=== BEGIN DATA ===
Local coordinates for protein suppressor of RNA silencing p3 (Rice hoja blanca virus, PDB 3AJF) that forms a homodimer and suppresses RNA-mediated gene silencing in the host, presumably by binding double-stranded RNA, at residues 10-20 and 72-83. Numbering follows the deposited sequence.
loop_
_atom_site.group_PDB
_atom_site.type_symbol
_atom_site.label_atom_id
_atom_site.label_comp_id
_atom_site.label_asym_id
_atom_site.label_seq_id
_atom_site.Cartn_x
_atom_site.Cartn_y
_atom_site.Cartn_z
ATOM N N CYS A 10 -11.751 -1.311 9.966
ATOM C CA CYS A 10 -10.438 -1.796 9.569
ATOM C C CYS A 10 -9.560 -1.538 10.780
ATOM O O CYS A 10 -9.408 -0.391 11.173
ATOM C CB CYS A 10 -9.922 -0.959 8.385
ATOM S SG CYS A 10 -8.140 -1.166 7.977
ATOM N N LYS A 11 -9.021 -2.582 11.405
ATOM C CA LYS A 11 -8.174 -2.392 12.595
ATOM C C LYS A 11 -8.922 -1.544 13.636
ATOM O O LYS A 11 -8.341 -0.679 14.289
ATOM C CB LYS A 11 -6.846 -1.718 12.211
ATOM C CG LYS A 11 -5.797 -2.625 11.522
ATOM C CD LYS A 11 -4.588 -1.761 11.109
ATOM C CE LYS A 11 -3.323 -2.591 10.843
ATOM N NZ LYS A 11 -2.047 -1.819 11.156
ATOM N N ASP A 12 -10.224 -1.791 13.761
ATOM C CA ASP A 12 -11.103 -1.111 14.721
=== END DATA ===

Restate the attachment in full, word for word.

Local coordinates for protein suppressor of RNA silencing p3 (Rice hoja blanca virus, PDB 3AJF) that forms a homodimer and suppresses RNA-mediated gene silencing in the host, presumably by binding double-stranded RNA, at residues 10-20 and 72-83. Numbering follows the deposited sequence.
loop_
_atom_site.group_PDB
_atom_site.type_symbol
_atom_site.label_atom_id
_atom_site.label_comp_id
_atom_site.label_asym_id
_atom_site.label_seq_id
_atom_site.Cartn_x
_atom_site.Cartn_y
_atom_site.Cartn_z
ATOM N N CYS A 10 -11.751 -1.311 9.966
ATOM C CA CYS A 10 -10.438 -1.796 9.569
ATOM C C CYS A 10 -9.560 -1.538 10.780
ATOM O O CYS A 10 -9.408 -0.391 11.173
ATOM C CB CYS A 10 -9.922 -0.959 8.385
ATOM S SG CYS A 10 -8.140 -1.166 7.977
ATOM N N LYS A 11 -9.021 -2.582 11.405
ATOM C CA LYS A 11 -8.174 -2.392 12.595
ATOM C C LYS A 11 -8.922 -1.544 13.636
ATOM O O LYS A 11 -8.341 -0.679 14.289
ATOM C CB LYS A 11 -6.846 -1.718 12.211
ATOM C CG LYS A 11 -5.797 -2.625 11.522
ATOM C CD LYS A 11 -4.588 -1.761 11.109
ATOM C CE LYS A 11 -3.323 -2.591 10.843
ATOM N NZ LYS A 11 -2.047 -1.819 11.156
ATOM N N ASP A 12 -10.224 -1.791 13.761
ATOM C CA ASP A 12 -11.103 -1.111 14.721